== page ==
Album Review: Laurie Anderson and Kronos Quartet – Landfall

By Maria Lubanovic, Copy Editor
[Nonesuch; 2018]
Rating: 7.5/10

Key Tracks: ”Darkness Falls”, “We Learn to Speak Yet Another Language”, “Nothing Left but Their Names”

Landfall is an album created by Laurie Anderson and Kronos Quartet, two artists that have had amazing careers and have been groundbreaking in their craft. The album chronicles Hurricane Sandy and the destruction it caused, as it was originally a multimedia piece designed to be shown with visual effects.

To review this album track-by-track would be virtually impossible, as all the tracks blend together to create over an hour of symphonic themes and motifs. The names of the songs track the progression of the storm and tell the story. As the album is about Hurricane Sandy and the destruction of Laurie Anderson’s house, the opening motif established in “CNN Predicts a Monster Storm” is suspenseful, somber and jarring. Cellos churn underneath violins that push and pull the dissonant melody. It sounds like it could score a major moment in a movie. The next tracks show the destructive winds, the slow rising of the water, and the flow of the river.

“Our Street is a Black River” is the first track that is narrated by Anderson, which pushes into “Galaxies”, a comparison between the shape of a hurricane and a cosmic element. The track swirls and whirrs before transitioning into a more swift and dangerous violin-centric melody.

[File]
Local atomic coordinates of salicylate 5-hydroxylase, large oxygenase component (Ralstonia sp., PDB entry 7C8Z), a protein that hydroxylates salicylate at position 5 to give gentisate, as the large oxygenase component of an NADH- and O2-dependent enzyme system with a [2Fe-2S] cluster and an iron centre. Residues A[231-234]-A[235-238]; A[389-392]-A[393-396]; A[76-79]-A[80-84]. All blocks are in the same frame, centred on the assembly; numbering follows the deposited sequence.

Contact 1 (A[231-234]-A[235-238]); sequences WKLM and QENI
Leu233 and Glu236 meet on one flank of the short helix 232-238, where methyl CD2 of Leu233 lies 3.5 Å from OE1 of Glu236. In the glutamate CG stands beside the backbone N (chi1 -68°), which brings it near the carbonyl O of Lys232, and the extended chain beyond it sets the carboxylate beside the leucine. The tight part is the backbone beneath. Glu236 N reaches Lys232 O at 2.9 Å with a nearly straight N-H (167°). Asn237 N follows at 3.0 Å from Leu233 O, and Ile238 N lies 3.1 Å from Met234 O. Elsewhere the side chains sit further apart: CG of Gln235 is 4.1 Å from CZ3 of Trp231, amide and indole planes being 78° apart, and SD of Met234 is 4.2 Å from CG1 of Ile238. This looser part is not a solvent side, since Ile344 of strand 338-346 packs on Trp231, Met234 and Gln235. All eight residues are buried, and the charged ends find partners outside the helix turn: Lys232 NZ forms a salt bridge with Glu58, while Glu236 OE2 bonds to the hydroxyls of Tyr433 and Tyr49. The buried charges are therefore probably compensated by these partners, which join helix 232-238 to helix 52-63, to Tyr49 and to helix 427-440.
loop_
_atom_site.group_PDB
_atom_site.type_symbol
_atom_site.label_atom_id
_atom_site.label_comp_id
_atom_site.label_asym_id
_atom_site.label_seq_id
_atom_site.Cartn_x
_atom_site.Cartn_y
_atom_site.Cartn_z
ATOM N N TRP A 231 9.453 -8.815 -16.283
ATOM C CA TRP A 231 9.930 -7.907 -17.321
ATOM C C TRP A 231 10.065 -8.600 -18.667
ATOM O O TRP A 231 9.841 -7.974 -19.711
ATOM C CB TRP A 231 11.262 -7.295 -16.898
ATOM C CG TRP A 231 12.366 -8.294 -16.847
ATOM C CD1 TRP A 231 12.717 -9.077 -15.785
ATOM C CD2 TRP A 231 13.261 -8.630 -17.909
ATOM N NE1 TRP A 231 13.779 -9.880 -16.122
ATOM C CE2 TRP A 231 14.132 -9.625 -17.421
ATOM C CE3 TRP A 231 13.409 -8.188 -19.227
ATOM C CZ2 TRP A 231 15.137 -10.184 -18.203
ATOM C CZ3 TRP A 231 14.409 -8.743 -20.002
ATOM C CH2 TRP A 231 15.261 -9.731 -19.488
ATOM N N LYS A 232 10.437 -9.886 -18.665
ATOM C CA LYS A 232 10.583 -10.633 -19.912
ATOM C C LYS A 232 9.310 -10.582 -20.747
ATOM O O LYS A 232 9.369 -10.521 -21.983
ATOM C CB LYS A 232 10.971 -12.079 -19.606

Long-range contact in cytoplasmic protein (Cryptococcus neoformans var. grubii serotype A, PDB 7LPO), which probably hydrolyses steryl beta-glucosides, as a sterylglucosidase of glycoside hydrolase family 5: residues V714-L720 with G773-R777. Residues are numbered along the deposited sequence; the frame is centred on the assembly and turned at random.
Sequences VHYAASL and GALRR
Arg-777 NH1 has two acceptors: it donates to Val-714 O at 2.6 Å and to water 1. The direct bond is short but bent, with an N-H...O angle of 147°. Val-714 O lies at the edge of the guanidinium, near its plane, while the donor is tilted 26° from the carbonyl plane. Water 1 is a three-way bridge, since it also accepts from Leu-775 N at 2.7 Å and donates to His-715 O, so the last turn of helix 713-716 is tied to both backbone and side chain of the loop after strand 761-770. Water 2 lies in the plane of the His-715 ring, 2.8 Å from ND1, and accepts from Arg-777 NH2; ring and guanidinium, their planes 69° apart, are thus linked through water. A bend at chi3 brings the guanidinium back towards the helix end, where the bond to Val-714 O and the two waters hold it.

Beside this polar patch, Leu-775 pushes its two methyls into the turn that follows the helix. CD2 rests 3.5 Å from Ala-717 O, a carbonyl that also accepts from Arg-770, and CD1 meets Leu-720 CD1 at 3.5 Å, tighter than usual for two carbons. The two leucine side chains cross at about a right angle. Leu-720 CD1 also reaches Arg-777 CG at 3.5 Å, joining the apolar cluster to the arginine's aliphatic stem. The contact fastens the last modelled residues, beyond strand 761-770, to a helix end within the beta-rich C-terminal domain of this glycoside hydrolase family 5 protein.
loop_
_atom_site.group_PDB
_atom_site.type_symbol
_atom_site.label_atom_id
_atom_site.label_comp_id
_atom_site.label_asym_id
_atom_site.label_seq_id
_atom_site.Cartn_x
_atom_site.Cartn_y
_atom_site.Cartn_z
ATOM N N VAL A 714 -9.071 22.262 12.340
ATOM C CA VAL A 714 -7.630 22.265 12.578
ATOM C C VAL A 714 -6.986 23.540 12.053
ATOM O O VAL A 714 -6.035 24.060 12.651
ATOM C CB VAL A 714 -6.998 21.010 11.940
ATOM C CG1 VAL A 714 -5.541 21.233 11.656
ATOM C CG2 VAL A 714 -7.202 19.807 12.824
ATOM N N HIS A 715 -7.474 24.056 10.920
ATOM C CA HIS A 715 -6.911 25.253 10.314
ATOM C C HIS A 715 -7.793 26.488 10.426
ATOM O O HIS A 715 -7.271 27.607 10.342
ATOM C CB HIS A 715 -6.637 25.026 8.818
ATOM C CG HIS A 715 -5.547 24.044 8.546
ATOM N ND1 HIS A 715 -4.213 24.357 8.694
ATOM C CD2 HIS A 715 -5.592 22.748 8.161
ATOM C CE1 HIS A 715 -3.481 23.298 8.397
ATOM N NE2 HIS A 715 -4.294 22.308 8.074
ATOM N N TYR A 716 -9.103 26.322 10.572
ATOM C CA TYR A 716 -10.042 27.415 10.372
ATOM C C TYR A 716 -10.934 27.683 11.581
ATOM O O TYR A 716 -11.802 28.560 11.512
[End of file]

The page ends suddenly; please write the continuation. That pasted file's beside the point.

Sometimes the theme gets lost, especially in “Dreams”, which seems to be something that is happening as Anderson is hunkered up in her house as the storm rages outside. She tells the hypothetical person that she doesn’t want to hear about their dream, and then she tells you about her wild dreams through this and several other tracks. It teeters on pretentiousness, but never actually falls in.

“Built You A Mountain” brings back the motif from “CNN Predicts a Monster Storm” and goes to complete silence before sliding into a new, more sparse melody. It picks up and begins to chug into a higher tempo moment. It’s aided by an electronic effect over the violins, representing the move from the house to a hotel, where there is electricity. “Dawn of the World” is mostly different violin effects that almost echoes those of a horror movie. It’s unnerving, but it perfectly captures the fear and desperation of a moment in time. This theme continues through the next four tracks, as the storm destroying the town and the music with it.

The last third of the album moves towards the recovery of the town. It’s full of longing and regret, but also hopefulness. Anderson talks about the loss of all of her possessions, things she had had from a lifetime of creating and performing, and how they have been reduced to nothing.

This is not an album to pull tracks off of to listen to for fun. This album is a transformative art piece that tries to reconcile with the damage of the hurricane, physically and mentally. It’s worth listening to in the right mindset.

Listen here:

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